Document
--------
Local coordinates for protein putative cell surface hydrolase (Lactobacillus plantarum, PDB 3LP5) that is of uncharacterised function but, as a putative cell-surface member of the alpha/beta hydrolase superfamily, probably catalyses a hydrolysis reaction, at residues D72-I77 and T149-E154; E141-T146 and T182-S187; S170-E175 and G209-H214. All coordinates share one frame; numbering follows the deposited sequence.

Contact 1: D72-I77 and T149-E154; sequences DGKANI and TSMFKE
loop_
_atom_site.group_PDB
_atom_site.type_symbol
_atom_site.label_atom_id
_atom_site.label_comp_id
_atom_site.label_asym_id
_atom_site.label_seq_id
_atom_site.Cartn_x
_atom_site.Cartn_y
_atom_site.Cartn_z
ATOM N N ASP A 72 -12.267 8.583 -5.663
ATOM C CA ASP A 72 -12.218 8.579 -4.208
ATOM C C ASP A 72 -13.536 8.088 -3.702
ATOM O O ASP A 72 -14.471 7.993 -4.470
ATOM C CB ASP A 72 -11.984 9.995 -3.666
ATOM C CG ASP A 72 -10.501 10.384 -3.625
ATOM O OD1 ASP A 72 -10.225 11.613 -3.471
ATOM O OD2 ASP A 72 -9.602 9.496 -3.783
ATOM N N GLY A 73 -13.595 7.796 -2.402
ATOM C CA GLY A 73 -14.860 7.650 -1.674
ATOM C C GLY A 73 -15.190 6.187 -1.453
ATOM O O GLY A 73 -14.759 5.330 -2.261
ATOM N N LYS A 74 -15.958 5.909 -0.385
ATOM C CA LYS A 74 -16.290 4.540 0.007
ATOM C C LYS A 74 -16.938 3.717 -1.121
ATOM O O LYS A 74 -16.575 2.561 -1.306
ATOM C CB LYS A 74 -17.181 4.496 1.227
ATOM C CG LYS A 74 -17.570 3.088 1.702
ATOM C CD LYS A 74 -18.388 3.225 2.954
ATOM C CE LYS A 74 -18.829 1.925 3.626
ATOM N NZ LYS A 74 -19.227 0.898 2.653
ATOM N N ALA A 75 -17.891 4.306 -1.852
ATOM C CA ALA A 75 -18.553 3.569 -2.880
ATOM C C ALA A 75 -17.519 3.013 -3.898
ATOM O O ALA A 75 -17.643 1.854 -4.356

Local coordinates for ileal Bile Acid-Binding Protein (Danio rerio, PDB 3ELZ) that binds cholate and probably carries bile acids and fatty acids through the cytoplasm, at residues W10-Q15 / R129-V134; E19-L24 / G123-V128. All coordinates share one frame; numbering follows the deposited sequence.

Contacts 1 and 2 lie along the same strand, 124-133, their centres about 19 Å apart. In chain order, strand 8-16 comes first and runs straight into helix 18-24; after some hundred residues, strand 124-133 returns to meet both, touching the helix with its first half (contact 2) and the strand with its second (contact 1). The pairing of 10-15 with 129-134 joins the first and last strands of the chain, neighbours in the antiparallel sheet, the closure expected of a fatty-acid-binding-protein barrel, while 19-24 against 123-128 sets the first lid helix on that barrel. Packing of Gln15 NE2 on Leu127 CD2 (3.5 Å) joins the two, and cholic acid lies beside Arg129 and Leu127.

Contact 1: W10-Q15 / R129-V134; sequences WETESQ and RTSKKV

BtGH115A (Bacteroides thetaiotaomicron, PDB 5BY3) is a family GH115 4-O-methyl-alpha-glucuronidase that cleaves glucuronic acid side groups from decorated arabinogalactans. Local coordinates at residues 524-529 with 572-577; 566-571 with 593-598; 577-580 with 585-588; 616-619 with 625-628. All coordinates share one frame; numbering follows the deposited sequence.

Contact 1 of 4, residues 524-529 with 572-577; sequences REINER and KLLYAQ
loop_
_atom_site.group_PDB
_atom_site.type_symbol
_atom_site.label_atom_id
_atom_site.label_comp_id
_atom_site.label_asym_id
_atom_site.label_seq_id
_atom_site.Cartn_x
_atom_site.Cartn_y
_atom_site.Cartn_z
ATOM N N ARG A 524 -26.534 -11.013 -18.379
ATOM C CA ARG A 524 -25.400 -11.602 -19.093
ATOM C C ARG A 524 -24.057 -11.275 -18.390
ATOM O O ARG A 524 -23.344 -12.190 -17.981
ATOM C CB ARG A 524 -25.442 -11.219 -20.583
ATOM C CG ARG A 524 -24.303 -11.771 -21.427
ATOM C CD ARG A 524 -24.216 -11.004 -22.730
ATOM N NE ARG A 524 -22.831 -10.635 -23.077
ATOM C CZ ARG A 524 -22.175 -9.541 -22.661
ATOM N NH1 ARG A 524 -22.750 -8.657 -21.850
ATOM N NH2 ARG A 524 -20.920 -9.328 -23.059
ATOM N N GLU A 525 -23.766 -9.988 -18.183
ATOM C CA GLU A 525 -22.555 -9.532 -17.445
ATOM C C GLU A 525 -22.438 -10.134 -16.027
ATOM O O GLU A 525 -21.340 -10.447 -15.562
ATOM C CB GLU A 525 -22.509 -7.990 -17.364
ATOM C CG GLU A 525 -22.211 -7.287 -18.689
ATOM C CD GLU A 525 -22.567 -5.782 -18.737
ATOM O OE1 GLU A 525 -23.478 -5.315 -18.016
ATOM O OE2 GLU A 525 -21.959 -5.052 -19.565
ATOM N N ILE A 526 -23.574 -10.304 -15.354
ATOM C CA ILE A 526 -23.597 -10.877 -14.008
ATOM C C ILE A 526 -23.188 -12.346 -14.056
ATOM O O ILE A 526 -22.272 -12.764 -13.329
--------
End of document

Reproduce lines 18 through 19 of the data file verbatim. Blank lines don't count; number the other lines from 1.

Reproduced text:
ATOM C CG ASP A 72 -10.501 10.384 -3.625
ATOM O OD1 ASP A 72 -10.225 11.613 -3.471